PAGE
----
Asking more about playing multiple characters

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Asking more about playing multiple characters
« on: September 23, 2010, 10:50:58 AM »
Quote
PLAYING 2 CHARACTERS

__ create a second character to play, so now you’re playing two

Oh like it’s such a big shocker or so difficult to do. I mean, shit,
you’re the MC, you have 30 characters at a time, and your players
shy away from playing 2? The real question is, why don’t people
usually play with more than 1?

(I ask specifically about your games, figure this would be the right forum for it? Apologies if not!)

I'm curious! Vincent, can you talk more about playing more than one character in games other than Apocalypse World?

1) Have you or the groups you've taken part in done it, how often, and with what systems - things like that? It was a completely alien concept to me before AW, so I'd love to hear more about it. What's good about it when it works, and what can make it go wrong?

2) Would you say this works in any of your other games? Could a player go into Dogs with two characters, or IAWA with multiples? What do you think the pros and cons of such an approach are? Would any rules need to be tweaked?

3) And lastly, are there any games out there that you think are really, really good when a player plays multiple characters, regardless of whether or not the rules encourage it?

Re: Asking more about playing multiple characters
« Reply #1 on: September 24, 2010, 05:04:11 PM »
I'm not Vincent, but I'll claim proximity counts for this one :) Also, I've played multiple characters since I started playing, back 30-odd years ago.

1) Have you or the groups you've taken part in done it, how often, and with what systems - things like that? It was a completely alien concept to me before AW, so I'd love to hear more about it. What's good about it when it works, and what can make it go wrong?

I'd say we wind up with some shade of multiple character roughly 50% of the time, regardless of system. Sometimes it's just as simple as a player 'doing the voice for' a minor NPC related to the player's PC.

Example 1: We're playing Dogs in the Vineyard, and your Dog is talking to the NPC cousin of my Dog, in this town we just rode into. The GM might be running the Steward in the scene, and a couple other NPCs, and then your Dog might ask the cousin "So where can we rest up before tackling this infestation of rats you have here?" and I might 'do the voice for' that NPC -> "There's a good dry barn out back of Uncle Hank's; I reckon he'd welcome you there." I'd probably glance at the GM first to be sure s/he wasn't planning anything, then next time we saw that NPC, I might 'do the voice for' the cousin again. It's not a fully statted up PC, but it's one way it happens. It makes for a richer, more diverse set of NPCs, since it's not just one brain running them. In a game like Dogs, with a strong GM, the GM gets veto power over any NPC of course, no matter how much I've been 'doing the voice' for it.

Example 2: Sometimes we've played games where we're going into a big event, like a town meeting or a wizard's council, and we go through and decide who's going to run which of the masses of NPCs. We still recognize that there are PCs and NPCs, but if it's you and me and Mitch (hi Mitch!), and we've got twenty NPCs at this big event, it's masses easier if we just divvy them up, talk a bit about their motives, and then just play them. This lets the GM not worry about keeping everything in her head, and instead she can think about story arc and fronts and cool details. When the big event is over, our PCs go home and the GM might make some notes about stuff that happened, in case she wants to bring any of those NPCs back, but it's not expected that we'll see them often.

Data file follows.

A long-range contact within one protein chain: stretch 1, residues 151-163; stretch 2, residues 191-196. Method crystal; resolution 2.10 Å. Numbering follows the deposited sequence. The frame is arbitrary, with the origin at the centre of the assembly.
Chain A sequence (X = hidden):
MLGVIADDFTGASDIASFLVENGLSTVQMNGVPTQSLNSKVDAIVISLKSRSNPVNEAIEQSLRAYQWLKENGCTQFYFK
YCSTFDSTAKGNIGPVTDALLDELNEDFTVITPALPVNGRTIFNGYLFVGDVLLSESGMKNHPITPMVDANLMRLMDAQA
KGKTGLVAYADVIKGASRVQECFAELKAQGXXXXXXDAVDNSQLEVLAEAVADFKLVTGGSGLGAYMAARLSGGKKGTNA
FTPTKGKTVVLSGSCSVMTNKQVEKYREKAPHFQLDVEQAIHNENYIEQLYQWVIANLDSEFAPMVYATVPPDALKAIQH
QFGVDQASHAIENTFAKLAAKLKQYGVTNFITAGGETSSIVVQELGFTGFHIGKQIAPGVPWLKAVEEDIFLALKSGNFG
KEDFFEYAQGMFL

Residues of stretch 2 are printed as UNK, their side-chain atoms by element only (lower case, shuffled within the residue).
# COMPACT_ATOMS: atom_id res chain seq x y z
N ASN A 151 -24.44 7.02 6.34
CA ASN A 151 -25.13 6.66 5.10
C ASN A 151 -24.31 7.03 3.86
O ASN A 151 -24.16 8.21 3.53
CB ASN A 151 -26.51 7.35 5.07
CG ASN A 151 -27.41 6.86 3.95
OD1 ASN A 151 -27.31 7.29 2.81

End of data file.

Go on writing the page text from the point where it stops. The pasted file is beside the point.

Example 3: The other is when you do stat up two (or more) characters. How that works is I make two characters (or a second to bring in, as with AW), and play them both. It's a lot like cutting back and forth between plot-lines in a movie or TV episode or book - sometimes one character gets more screen time than the other, they are not always in the same scene together, and it gives me two points of perspective on the action.

That last is a HUGE bonus, and leads straight to the next part of your question: What's good about it when it works, and what can make it go wrong?

What's good about it is the ability to be two places at once! I'm currently playing Mox and Keeler in our AW game. Mox is the Angel, Keeler's the Gunlugger. Having two PCs means I'm twice as likely to be in a scene with another PC. I can have Mox be hanging with Brace, so I can take part in whatever's doing at home *and at the same time* I can have Keeler on a shopping running to Harridan's! I could be in simultaneous scenes with Rose and Amanueal (r.i.p), even when they were on opposite sides of the world.

The other major good thing is the ability to approach the setting from different angles. I can play Damvild the Bjornar, who's fairly pragmatic and family-oriented, and Oldoyn the flighty and weird Criamon, *and* the disarmingly friendly and slightly disturbing Jerbiton mage Ardesco. Playing multiple characters gives me more ways to engage in the over-all story, and more options in a given scene as to how I want to take part. Note: sometimes it's great to just play one character!

Brass tacks: If you're going to try it, make sure the two PCs are whole and unique characters, that you feel you can inhabit and play with solidly on their own. They need to be distinct, so your fellow players catch which is 'on' when you talk, especially if both PCs are in the same scene. I think we all unconsciously sit and speak a bit differently when we are in character; figuring out how your two PCs differ in those regards is a really helpful way to clue your fellow players in.

Things I noticed I was doing when I was playing Mox:
Mox is a bigger, older guy, who speaks with a tiny hint of uncertainty at the back of his voice, which is deeper and softer, less clipped, than Keeler's. Also, Mox tends to sit back in his chair a bit more, and he fidgets with his fingers a bit when he's worrying something in his mind.

Things I noticed I was doing when I was playing Keeler:
Keeler speaks clearly and with authority, but she's not in it for the love the way Mox is. If it's not her problem, it's not her problem. She doesn't fidget, she sits solidly but leans forward on the balls of her feet, ready to move.

Also, even the most quick-on-the-pick-up folks are going to mistake one PC for another sometimes - don't sweat it.